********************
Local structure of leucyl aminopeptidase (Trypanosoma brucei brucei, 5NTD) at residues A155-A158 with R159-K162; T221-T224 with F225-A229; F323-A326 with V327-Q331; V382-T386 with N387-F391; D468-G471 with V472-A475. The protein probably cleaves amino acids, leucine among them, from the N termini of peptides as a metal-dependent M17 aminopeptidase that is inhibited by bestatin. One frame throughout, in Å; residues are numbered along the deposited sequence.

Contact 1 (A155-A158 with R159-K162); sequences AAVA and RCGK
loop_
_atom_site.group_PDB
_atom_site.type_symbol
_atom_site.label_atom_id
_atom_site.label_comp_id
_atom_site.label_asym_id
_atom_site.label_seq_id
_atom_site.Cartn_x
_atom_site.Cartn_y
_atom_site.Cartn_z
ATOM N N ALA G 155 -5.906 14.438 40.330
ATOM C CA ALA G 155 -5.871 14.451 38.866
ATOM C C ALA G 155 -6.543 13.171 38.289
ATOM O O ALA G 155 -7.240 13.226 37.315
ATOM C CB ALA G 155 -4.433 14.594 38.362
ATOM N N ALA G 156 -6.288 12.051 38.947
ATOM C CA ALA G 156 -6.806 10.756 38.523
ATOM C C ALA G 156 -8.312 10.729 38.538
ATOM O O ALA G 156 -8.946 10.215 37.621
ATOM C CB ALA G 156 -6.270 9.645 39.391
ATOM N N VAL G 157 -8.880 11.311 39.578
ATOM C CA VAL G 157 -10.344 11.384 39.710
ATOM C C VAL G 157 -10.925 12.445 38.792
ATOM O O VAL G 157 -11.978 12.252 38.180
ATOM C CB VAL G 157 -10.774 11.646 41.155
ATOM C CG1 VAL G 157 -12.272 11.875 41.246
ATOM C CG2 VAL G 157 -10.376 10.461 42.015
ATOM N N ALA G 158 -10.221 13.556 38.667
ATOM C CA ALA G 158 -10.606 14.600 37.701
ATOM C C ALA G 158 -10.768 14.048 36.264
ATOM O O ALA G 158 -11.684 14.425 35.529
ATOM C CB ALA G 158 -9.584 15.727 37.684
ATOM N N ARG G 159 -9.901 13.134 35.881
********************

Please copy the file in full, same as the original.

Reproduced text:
Local structure of leucyl aminopeptidase (Trypanosoma brucei brucei, 5NTD) at residues A155-A158 with R159-K162; T221-T224 with F225-A229; F323-A326 with V327-Q331; V382-T386 with N387-F391; D468-G471 with V472-A475. The protein probably cleaves amino acids, leucine among them, from the N termini of peptides as a metal-dependent M17 aminopeptidase that is inhibited by bestatin. One frame throughout, in Å; residues are numbered along the deposited sequence.

Contact 1 (A155-A158 with R159-K162); sequences AAVA and RCGK
loop_
_atom_site.group_PDB
_atom_site.type_symbol
_atom_site.label_atom_id
_atom_site.label_comp_id
_atom_site.label_asym_id
_atom_site.label_seq_id
_atom_site.Cartn_x
_atom_site.Cartn_y
_atom_site.Cartn_z
ATOM N N ALA G 155 -5.906 14.438 40.330
ATOM C CA ALA G 155 -5.871 14.451 38.866
ATOM C C ALA G 155 -6.543 13.171 38.289
ATOM O O ALA G 155 -7.240 13.226 37.315
ATOM C CB ALA G 155 -4.433 14.594 38.362
ATOM N N ALA G 156 -6.288 12.051 38.947
ATOM C CA ALA G 156 -6.806 10.756 38.523
ATOM C C ALA G 156 -8.312 10.729 38.538
ATOM O O ALA G 156 -8.946 10.215 37.621
ATOM C CB ALA G 156 -6.270 9.645 39.391
ATOM N N VAL G 157 -8.880 11.311 39.578
ATOM C CA VAL G 157 -10.344 11.384 39.710
ATOM C C VAL G 157 -10.925 12.445 38.792
ATOM O O VAL G 157 -11.978 12.252 38.180
ATOM C CB VAL G 157 -10.774 11.646 41.155
ATOM C CG1 VAL G 157 -12.272 11.875 41.246
ATOM C CG2 VAL G 157 -10.376 10.461 42.015
ATOM N N ALA G 158 -10.221 13.556 38.667
ATOM C CA ALA G 158 -10.606 14.600 37.701
ATOM C C ALA G 158 -10.768 14.048 36.264
ATOM O O ALA G 158 -11.684 14.425 35.529
ATOM C CB ALA G 158 -9.584 15.727 37.684
ATOM N N ARG G 159 -9.901 13.134 35.881